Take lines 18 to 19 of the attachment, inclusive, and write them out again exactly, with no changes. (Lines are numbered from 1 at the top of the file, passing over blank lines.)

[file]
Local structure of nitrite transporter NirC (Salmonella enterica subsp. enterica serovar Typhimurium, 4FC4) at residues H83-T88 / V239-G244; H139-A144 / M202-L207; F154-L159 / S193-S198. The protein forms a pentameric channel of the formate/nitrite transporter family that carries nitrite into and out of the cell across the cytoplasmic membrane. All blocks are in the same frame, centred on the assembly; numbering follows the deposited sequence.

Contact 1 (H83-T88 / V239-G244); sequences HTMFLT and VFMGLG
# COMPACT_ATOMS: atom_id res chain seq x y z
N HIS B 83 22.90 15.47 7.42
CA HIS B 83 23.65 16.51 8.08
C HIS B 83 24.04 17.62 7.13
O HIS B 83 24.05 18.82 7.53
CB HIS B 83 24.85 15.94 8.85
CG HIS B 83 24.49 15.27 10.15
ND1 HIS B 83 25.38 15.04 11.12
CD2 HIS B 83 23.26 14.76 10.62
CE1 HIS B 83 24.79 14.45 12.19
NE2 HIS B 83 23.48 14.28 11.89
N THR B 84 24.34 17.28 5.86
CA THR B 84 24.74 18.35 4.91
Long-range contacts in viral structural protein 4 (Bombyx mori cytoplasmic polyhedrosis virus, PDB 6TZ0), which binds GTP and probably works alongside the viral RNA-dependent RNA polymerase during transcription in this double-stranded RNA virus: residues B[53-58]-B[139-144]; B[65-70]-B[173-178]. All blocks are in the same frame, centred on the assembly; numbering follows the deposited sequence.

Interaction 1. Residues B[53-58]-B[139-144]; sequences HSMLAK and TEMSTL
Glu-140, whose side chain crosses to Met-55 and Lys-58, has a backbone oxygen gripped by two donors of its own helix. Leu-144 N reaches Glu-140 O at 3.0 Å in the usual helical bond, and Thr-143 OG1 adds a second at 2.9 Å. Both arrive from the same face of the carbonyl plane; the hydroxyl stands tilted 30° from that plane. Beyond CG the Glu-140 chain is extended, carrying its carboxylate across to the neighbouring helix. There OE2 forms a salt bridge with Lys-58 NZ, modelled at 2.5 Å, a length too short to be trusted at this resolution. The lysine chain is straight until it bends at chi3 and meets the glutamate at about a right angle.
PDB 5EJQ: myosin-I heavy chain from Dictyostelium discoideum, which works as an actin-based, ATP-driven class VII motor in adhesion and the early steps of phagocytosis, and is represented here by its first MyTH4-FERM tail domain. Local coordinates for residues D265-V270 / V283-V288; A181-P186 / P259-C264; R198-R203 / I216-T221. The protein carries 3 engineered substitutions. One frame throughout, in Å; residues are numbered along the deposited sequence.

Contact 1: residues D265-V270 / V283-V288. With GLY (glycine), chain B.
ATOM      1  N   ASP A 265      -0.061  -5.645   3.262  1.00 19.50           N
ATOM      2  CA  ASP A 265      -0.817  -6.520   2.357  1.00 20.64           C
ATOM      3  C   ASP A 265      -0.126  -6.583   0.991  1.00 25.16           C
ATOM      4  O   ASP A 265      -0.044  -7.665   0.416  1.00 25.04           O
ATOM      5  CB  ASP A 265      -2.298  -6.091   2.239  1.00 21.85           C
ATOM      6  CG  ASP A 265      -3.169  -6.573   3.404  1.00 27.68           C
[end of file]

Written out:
Glu-140, whose side chain crosses to Met-55 and Lys-58, has a backbone oxygen gripped by two donors of its own helix. Leu-144 N reaches Glu-140 O at 3.0 Å in the usual helical bond, and Thr-143 OG1 adds a second at 2.9 Å. Both arrive from the same face of the carbonyl plane; the hydroxyl stands tilted 30° from that plane. Beyond CG the Glu-140 chain is extended, carrying its carboxylate across to the neighbouring helix. There OE2 forms a salt bridge with Lys-58 NZ, modelled at 2.5 Å, a length too short to be trusted at this resolution. The lysine chain is straight until it bends at chi3 and meets the glutamate at about a right angle.
PDB 5EJQ: myosin-I heavy chain from Dictyostelium discoideum, which works as an actin-based, ATP-driven class VII motor in adhesion and the early steps of phagocytosis, and is represented here by its first MyTH4-FERM tail domain. Local coordinates for residues D265-V270 / V283-V288; A181-P186 / P259-C264; R198-R203 / I216-T221. The protein carries 3 engineered substitutions. One frame throughout, in Å; residues are numbered along the deposited sequence.